Roller coasters are a lot of fun, but conditions experienced during the rides may cause damage to your ears.

Physicians at Henry Ford Hospital in Detroit say they have found a link between the force of acceleration in roller coasters and a common ear injury – ear barotrauma – that occurs when there is a relatively quick change in pressure between the external environment, the ear drum and the pressure in the middle ear space.

Results from their study will be presented today at the Triologocial Society's 113th Annual Meeting in Las Vegas.

Could riding this 310 ft monster damage your hearing?

(photo credit: wikipedia)

In its extreme, ear barotrauma can lead to temporary hearing loss, and most commonly causes dizziness, ear discomfort or pain, or a sensation of having the ears "pop." Since barotrauma from a roller coaster happens suddenly, it very difficult for the patient to equalize ear pressure by simply yawning or chewing gum.

Despite the risk, doctors say thrill seekers shouldn't worry. "This was an unusual situation, where the rider turned his head at just the right time to experience the full force of acceleration against his ear drum," said Kathleen L. Yaremchuk, M.D., Chair, Department of Otolaryngology at Henry Ford Hospital. "It would be highly unlikely to do this multiple times in a row."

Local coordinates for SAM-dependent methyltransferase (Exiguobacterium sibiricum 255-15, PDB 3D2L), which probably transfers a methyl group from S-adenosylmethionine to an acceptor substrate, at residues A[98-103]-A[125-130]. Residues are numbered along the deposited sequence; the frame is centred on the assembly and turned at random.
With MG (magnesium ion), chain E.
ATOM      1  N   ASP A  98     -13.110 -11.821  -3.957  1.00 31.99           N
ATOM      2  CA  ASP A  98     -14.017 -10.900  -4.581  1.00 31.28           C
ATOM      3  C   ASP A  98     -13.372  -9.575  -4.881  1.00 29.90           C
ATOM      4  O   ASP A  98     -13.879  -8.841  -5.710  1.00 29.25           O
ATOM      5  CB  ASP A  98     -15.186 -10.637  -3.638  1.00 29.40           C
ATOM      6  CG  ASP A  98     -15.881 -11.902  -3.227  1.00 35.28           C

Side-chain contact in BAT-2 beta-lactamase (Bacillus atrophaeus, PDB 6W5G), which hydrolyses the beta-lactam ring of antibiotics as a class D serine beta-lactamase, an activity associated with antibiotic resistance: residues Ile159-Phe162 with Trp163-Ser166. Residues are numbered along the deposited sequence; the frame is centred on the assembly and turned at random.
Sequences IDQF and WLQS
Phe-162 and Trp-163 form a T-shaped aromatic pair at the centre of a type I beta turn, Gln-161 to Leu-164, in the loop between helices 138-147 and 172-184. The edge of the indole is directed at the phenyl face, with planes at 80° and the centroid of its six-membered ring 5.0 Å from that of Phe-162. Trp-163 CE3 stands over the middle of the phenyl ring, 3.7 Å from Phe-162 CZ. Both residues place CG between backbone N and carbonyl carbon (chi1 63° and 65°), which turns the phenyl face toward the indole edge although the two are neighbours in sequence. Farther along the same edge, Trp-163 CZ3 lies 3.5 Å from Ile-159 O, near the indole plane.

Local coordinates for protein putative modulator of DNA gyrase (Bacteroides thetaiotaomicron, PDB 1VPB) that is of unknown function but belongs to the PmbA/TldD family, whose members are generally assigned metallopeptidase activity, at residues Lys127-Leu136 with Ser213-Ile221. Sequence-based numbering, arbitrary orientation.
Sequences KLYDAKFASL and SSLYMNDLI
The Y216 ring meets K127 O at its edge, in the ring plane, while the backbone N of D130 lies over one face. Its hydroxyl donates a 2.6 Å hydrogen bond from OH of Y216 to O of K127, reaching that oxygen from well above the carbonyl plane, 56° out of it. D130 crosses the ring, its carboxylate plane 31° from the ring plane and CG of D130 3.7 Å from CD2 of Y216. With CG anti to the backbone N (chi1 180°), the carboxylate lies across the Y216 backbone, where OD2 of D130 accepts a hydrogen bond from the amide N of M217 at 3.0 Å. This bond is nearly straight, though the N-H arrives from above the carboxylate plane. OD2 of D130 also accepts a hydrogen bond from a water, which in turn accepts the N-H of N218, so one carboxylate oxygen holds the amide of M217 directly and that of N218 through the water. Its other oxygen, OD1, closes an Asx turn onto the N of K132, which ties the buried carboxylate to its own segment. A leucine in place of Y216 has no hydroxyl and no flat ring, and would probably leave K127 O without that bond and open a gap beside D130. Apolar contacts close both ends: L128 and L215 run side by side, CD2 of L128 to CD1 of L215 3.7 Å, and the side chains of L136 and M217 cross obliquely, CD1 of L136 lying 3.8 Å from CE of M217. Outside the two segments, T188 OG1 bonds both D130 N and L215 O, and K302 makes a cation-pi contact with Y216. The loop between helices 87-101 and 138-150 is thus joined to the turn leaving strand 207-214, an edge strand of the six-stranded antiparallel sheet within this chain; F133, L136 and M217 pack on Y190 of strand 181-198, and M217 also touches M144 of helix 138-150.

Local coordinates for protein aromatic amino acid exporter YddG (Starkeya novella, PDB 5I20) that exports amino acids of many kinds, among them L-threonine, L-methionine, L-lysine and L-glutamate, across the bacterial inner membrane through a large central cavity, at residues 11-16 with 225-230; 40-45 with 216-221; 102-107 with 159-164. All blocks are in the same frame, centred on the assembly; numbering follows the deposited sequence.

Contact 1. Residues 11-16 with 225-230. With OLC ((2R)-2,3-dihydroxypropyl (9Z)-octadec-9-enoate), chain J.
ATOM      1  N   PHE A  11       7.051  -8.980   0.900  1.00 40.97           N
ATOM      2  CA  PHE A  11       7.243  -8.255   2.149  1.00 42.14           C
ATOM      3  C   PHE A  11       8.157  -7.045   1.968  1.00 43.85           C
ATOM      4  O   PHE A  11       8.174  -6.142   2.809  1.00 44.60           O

Ear barotrauma has been linked to air travel and scuba diving, and most recently to the improvised explosive devices or IEDs being used in Iraq and Afghanistan.

Researchers investigated ear barotrauma in a 24-year-old male who experienced pain and fullness in his right ear about 36 hours after riding a roller coaster roller to determine if the ride was responsible.

As the ride began to accelerate, the patient's head was turned to the left to speak with his girlfriend, causing his right ear to sustain full impact of the forward throttle. The roller coaster he was riding reaches a maximum speed of 120 mph within 4 seconds.
Otolaryngologists found the patient's left ear was normal, but found the right ear canal was swollen and the ear drum inflamed.

Upon further examination, researchers estimated that the patient's right ear was exposed to about 0.6 PSI when the roller coaster accelerated. While not enough to perforate the ear drum, the pressure was enough to cause barotrauma to the ear.

The patient's symptoms improved, with observation, within 72 hours. With most cases of barotrauma, otolaryngologists typically recommend patients take decongestants to relive symptoms, and that they not put themselves in the same situation that caused the barotrauma until the inner/middle ear swelling has decreased.

But roller coaster enthusiasts should not let the risk of ear barotrauma prevent them from enjoying the ride.

"As roller coasters continue to push the envelope of speed, otolaryngologists need to be aware of this new cause of barotrauma to the ear," says Yaremchuk.  "Based on our research, we recommend that passengers remain facing forward for the duration of the ride to not let the full impact of acceleration hit the ear."